Hope and Transformation: Gooseberry Hill artists finds hope

Artist Libby Baker presents a selection of work from the exhibition Hope and Transformation.
Artist Libby Baker presents a selection of work from the exhibition Hope and Transformation.

GOOSEBERRY Hill artist Libby Baker shares the journey of developing her largest-ever artwork over seven years in a new exhibition titled Hope and Transformation.

Baker said the work evolved without conscious thought, with images appearing and disappearing under layers of paint until the original canvas grew into a 26.5 kg artwork resembling a stone sculpture.

“It (the work) comes through me rather than from me,” she said.

Along with framed canvas and fine prints, Baker will present an audiovisual record of the 94 images showing the development of the story beneath her original artwork.

Baker began work on the canvas in 2010 after completing a series of fine art ‘Chakra Tree’ paintings featured in a self-published book, Revealing Hidden Emotions.

She said the process was similar to her experience when painting the Chakra trees, with images revealing stories in layers of paint.

“Different coloured images of beings, planets and symbols came and went,” she said. “I believed the work was finished, would hang it and start painting on the canvas again.

“There were times when I was overwhelmed with joy at images that miraculously appeared and suffered enormous loss and regret when I was drawn back to keep painting and lost the image.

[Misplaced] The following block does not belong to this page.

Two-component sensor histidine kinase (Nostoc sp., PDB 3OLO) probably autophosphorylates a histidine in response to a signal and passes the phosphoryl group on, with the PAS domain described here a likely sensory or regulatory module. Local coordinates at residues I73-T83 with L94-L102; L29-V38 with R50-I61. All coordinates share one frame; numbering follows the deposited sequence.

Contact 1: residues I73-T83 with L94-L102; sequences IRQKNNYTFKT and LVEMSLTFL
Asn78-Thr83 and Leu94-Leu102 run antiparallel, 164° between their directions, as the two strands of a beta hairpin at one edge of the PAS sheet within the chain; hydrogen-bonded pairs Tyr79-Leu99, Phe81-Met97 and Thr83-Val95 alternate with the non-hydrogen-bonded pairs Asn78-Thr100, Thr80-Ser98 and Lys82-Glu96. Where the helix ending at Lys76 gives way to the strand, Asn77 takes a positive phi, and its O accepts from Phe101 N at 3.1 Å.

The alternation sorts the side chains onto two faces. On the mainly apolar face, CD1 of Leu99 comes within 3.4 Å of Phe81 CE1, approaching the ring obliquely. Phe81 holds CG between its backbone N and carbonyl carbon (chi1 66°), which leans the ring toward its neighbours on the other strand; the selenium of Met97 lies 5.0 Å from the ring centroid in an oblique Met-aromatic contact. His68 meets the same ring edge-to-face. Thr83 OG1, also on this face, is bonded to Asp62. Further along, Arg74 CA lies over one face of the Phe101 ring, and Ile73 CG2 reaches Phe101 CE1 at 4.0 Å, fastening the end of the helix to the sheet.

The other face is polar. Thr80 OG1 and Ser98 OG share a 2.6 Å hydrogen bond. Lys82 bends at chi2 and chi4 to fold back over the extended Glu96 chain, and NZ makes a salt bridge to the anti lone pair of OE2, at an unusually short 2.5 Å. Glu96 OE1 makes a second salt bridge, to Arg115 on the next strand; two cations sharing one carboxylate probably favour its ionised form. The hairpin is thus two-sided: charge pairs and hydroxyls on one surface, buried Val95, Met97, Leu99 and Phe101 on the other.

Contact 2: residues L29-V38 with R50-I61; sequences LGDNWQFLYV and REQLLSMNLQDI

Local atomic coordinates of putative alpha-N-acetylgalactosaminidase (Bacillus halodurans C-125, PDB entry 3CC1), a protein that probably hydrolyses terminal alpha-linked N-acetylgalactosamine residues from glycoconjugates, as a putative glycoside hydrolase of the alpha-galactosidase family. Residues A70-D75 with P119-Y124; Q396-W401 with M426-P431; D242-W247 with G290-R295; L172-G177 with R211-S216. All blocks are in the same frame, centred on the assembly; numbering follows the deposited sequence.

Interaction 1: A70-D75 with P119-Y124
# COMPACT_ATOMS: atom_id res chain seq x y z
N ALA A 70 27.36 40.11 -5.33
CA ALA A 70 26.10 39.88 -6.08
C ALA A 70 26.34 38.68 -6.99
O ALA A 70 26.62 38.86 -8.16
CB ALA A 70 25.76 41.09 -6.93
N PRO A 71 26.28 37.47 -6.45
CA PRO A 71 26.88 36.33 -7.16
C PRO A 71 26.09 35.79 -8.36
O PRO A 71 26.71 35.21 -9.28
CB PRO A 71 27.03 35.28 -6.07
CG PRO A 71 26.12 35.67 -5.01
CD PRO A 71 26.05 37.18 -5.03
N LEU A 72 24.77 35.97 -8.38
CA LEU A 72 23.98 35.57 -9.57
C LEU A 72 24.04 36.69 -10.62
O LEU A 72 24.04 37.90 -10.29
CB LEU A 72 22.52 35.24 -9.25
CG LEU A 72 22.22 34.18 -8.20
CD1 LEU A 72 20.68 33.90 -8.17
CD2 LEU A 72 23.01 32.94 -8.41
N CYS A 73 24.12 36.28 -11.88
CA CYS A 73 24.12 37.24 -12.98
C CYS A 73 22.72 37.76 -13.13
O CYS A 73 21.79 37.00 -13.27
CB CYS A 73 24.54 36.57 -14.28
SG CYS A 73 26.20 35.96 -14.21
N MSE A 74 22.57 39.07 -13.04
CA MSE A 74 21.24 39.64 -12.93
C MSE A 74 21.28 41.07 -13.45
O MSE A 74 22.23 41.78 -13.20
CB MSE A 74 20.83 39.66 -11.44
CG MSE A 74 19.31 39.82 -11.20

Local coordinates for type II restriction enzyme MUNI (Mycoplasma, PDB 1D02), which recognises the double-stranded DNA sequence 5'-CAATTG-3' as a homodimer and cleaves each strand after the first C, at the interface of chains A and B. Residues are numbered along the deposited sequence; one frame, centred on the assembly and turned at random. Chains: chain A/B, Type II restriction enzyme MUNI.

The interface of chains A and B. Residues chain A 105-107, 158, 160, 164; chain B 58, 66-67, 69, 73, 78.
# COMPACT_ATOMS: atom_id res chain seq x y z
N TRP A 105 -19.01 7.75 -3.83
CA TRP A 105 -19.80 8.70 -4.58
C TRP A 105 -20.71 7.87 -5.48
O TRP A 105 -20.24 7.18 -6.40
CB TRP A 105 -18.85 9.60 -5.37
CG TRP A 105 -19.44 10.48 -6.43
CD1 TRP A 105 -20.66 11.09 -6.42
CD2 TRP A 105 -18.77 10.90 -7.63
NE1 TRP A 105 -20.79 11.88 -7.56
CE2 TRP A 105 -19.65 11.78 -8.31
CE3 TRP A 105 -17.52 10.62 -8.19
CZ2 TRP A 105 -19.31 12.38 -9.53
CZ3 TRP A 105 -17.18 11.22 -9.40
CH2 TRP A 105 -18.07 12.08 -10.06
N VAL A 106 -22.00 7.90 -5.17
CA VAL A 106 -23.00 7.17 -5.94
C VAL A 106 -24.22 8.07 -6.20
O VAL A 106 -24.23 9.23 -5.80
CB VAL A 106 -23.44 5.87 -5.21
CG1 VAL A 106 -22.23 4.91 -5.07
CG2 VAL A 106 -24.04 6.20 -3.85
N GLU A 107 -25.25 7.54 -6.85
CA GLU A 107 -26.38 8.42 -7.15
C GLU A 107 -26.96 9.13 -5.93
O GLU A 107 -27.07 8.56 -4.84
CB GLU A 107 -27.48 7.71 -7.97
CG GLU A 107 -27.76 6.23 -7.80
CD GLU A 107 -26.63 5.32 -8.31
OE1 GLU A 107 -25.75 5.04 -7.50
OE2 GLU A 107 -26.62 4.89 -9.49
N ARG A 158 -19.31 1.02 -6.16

“At one stage I hacked into the canvas of ‘stone’ with a hammer and chisel, revealing layers of gold leaf and mixed media in remarkable patterns and colours.”

Baker said she gave up trying to convince herself the work would ever be completed, and put it back on an easel where it remains today.

“I felt that I was being given a story to tell by painting from the heart, which also involved overcoming feelings of self doubt, fear and stepping out of conditioned norms.”

She said reaction to the work from artists, healers and friends encouraged her to share the journey through an exhibition at Kidogo Arthouse from June 15 to 28.

“When viewed, I would like to leave the story behind the images open to the individual’s interpretation,” she said.

Baker returned to painting after a 20-year career in health and safety management followed an earlier role as a qualified nurse.

She has published two books based on her art and works from her home studio. Visit www.libbyenergyart.com for more.

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